• Jim Donaher

Like So Many Gnats...

The world today is an increasingly hostile, me-first place. One key reason? We suppress our empathy.

Not a choice

What is empathy? Long story simplified, empathy is the ability to imagine how someone else feels in their situation.


Watching an athlete suffer a serious leg injury in slow-motion causes us to cringe because we can imagine how it feels. We might even have had the same injury, but even if we didn't, we still feel the bones, ligaments, tendons, etc. tearing loose from their moorings and sending the player into agony.


Empathy was once a trait to be cultivated and the presence of it was considered a virtue. The ability to put oneself into another's shoes, or see the world through their eyes was a superpower for some, much sought-after by others.


Empathy matters. The most functional reason is that empathy - which is a feeling, often produces compassion - which is a range of actions. Whereas empathy is on the outs, compassion is under full-blown attack. Such is the broken world.


In the U.S. today, empathy and compassion have become political terms. They are often synonymous with weakness, or naïveté, or gullibility. The inference is that people who feel empathy and act with compassion are somehow being swindled by those 'dishonest' Guatemalan refugees, sexual assault victims, and homeless people.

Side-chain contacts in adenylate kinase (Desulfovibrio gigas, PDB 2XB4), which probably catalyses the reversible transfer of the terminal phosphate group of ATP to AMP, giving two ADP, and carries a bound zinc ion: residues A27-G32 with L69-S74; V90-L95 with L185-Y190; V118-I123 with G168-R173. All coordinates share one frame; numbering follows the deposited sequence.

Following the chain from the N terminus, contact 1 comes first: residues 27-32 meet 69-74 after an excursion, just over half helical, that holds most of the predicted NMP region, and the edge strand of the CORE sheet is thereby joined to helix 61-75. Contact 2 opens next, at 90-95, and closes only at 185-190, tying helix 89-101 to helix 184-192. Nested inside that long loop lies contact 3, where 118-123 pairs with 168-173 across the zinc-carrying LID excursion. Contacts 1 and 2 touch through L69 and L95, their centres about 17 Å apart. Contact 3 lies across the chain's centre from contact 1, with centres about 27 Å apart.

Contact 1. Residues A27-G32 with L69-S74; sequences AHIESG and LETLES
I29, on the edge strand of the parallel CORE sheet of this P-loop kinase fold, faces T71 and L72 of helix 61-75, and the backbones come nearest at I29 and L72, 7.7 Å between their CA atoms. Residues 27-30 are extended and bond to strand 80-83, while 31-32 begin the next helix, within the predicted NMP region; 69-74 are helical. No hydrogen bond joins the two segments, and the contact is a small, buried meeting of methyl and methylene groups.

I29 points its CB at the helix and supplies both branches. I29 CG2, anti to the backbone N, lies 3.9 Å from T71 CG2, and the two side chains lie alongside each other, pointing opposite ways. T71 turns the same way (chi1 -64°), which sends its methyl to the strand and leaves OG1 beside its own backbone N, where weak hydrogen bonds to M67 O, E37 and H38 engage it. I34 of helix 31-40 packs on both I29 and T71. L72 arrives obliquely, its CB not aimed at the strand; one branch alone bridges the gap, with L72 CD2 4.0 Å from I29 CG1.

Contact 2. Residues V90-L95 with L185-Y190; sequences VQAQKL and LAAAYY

Alternatively, our suppressed empathy, allows us to dismiss them as foreign mooches, scorned women, and lazy people who can't be bothered working or having a home, and who prefer to live in the streets.


We were all taught empathy at an early age. Or maybe it's a natural instinct or hereditary trait. Whatever its origins, it's based in our ability to use our imagination. And to use our common sense. For example, if one truly imagines the way a parent in a lawless place like some parts of Guatemala might feel, it changes the response and our thoughts toward immigration. When you draw these desperate people as one-dimensional mooches, it's easy to dehumanize them, minimize their plight and shoo them away like so many gnats on a summer evening.


Instead, imagine loving parents sending their children alone on a 600 mile hike for the possibility (no guarantee) of a better life in a more stable land. Notice, they don't flock to Nicaragua, El Salvador or even Mexico, all much closer. They continue on to the U.S.


Another example, a woman is sexually assaulted. The alleged perpetrator is her boss or some other work colleague. She reports the incident and while some may believe her, others do not. They tend to be allies of the attacker, or they are concerned about their own legal exposure, but instead of addressing the whole incident, they do one or several of the following:

  • Question the circumstances of the incident - maybe it was consensual?

  • Question the alleged victim's performance of her work - maybe she was trying to keep her job and things got out of hand?

  • Search for anyone in the office who may ever have witnessed the victim being friendly toward the alleged attacker and get them to tell their story

  • Bring up unrelated behavior, including sexual behavior, that may have taken place between the alleged victim and others in the workplace.

  • Investigate, offer a financial settlement, and require a non-disclosure agreement as a condition of accepting the settlement.